Race pits big dreams against smaller steps
By LEONORA LaPETER
© St. Petersburg Times, published March 20, 2001
ST. PETERSBURG -- City Council candidate Dennis Homol Sr. wants a zoo with lions and tigers and apes. He wants St. Petersburg to build its own water desalination plant. He would stop all building unless it created jobs or raised the city's standard of living.
Richard D. Kriseman, who was appointed three months ago to the City Council, has smaller steps in mind: an ordinance that would make it easier to renovate, improvements to the city's Web site, research on how the city can become more pedestrian friendly.
On March 27, voters citywide will elect one of them to the City Council seat for District 1, which includes the Azalea, Eagle Crest and Lake Pasadena neighborhoods and the Tyrone Boulevard area on the city's western edge.
These are two very different candidates. Kriseman, an attorney with a history of civic involvement that includes a few years on the city's nuisance abatement board, holds the seat now. The City Council appointed him in December to fill the unexpired term of Robert Kersteen, who resigned and ran unsuccessfully for the state House.
In three months on the council, the mild-mannered Kriseman has proved to be calm, measured and decidedly unexcitable.
Kriseman, 38, has talked frequently about restoring decorum to City Council meetings and improving the city's relationship with its citizens.
He said he has talked with the city's computer experts about improving the city's Web site so that residents can log in and complain that their garbage hasn't been picked up or respond to a question during a City Council meeting. He also would encourage computer mapping so that the city could track complaints by neighborhood.
Kriseman said he can't imagine such computer upgrades would cost much, maybe $10,000 to $20,000, but he thinks it would be worth it.
He also wants the city to find ways to make its streets better for pedestrians and its roads safer.
Kriseman said he would talk to the police chief about taking more time to enforce ordinances and city statutes. "You make it clear that this is a policy that needs to happen," he said. He also wants to make it easier for residents to remodel their homes.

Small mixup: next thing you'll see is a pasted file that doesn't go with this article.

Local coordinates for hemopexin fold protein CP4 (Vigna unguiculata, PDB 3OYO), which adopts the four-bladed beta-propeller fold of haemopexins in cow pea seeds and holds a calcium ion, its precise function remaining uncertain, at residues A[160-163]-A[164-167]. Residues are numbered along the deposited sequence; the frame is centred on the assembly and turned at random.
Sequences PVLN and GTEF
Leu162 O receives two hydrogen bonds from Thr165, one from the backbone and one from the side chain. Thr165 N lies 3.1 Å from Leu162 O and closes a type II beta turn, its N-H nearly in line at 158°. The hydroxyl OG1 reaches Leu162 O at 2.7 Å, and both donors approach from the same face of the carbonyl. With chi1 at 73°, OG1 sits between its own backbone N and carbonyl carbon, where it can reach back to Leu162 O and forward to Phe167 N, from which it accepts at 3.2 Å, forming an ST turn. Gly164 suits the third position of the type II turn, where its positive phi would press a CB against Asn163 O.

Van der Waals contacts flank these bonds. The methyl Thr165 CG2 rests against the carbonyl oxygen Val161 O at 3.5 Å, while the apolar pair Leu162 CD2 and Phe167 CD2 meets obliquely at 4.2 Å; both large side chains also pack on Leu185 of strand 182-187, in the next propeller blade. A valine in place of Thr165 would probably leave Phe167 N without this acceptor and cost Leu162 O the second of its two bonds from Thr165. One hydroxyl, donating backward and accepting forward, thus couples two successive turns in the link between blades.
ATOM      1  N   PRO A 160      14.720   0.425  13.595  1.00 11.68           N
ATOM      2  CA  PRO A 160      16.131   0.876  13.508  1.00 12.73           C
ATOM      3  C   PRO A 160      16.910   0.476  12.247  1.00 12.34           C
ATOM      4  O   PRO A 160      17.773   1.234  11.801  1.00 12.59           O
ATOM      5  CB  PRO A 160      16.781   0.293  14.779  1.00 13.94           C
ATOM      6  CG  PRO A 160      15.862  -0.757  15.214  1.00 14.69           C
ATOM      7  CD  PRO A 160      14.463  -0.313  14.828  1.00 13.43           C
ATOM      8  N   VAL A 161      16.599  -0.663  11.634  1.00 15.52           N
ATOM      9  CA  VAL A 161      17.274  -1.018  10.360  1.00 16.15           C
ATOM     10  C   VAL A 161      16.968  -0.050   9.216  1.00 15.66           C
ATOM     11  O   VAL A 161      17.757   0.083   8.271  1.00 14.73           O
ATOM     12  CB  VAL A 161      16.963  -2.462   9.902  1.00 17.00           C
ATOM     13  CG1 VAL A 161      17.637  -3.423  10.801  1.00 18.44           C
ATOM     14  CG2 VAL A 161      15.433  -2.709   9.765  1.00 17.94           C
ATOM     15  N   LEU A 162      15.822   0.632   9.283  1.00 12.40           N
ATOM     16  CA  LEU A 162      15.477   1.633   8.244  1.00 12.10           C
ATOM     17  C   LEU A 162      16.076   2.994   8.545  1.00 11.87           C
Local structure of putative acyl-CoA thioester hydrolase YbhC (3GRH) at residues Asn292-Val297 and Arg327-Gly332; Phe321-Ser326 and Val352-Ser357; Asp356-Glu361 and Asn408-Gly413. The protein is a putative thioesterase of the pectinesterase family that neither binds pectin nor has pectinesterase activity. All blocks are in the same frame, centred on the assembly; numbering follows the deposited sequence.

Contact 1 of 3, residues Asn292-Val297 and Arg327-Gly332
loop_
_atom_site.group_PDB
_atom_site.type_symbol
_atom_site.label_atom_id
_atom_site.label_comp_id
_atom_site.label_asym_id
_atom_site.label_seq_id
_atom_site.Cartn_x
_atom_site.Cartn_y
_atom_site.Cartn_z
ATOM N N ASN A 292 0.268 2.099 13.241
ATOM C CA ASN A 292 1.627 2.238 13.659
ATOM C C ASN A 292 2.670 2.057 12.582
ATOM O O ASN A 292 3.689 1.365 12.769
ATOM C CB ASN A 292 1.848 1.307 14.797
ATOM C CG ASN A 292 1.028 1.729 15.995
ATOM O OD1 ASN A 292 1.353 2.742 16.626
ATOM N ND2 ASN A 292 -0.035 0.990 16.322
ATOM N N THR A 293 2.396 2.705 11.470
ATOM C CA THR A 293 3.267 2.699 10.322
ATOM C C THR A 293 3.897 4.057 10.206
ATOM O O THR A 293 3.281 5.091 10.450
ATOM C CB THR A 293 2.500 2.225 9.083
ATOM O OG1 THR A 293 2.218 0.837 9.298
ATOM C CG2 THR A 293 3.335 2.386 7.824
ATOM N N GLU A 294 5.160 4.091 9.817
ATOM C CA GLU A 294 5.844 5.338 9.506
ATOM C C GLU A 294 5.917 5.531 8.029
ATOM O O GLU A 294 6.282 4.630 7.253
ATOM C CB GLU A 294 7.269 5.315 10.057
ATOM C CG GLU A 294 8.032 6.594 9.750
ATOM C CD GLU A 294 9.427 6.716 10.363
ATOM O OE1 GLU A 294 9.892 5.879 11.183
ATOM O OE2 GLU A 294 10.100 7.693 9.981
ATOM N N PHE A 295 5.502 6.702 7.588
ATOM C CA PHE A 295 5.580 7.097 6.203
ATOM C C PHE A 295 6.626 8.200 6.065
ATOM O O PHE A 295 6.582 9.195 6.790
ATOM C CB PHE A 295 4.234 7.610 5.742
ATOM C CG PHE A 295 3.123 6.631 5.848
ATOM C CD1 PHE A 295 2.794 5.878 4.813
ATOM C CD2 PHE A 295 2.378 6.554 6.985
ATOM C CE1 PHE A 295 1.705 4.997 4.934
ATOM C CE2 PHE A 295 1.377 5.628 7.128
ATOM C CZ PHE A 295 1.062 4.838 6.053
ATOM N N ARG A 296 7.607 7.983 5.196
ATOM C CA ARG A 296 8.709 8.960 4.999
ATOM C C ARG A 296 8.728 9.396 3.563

Homol, a city wastewater plant mechanic and the owner of a video business, has a more radical approach to codes and construction in St. Petersburg.
The 37-year-old thinks the city should require residents who complain to the code enforcement department about their neighbors to open up their own property for inspection. City officials said this might eliminate a good source of complaints about blighted properties.
Homol also would try to pass an ordinance to stop all building unless it benefited the city by creating jobs or improving the standard of living. He said this would affect major new developments, not those trying to redevelop their property or add a third bedroom.
Homol stressed he was not lobbying against businesses that bring jobs or enterprises that improve the area's standard of living, such as a zoo.
He thinks the city should join the University of South Florida, Florida Progress Corp. and the Tampa Bay Devil Rays in bringing a full-sized zoo to property the city owns next to Lake Maggiore.
But Homol could not point to any other source of money for such an enterprise. He suggested using the Penny for Pinellas tax, a 1-cent sales tax that goes to local governments, but most of that money has already been earmarked for specific projects.
Homol also couldn't say how the city would pay for his proposed desalination plant that would provide the city with additional water. Homol said St. Petersburg needs to be in control of its water supply, although he doesn't think the city should pull out of Tampa Bay Water, the regional consortium that oversees the water supply.
The Tampa Bay Water governing contract precludes the city's seeking its own water source. The city could pull out of Tampa Bay Water, but that would have both legal and financial implications. Tampa Bay Water already is building a desalination plant.
"What we can do is look at federal money to build our own desalination plant," Homol said. "Our plants would just not be part of Tampa Bay Water."
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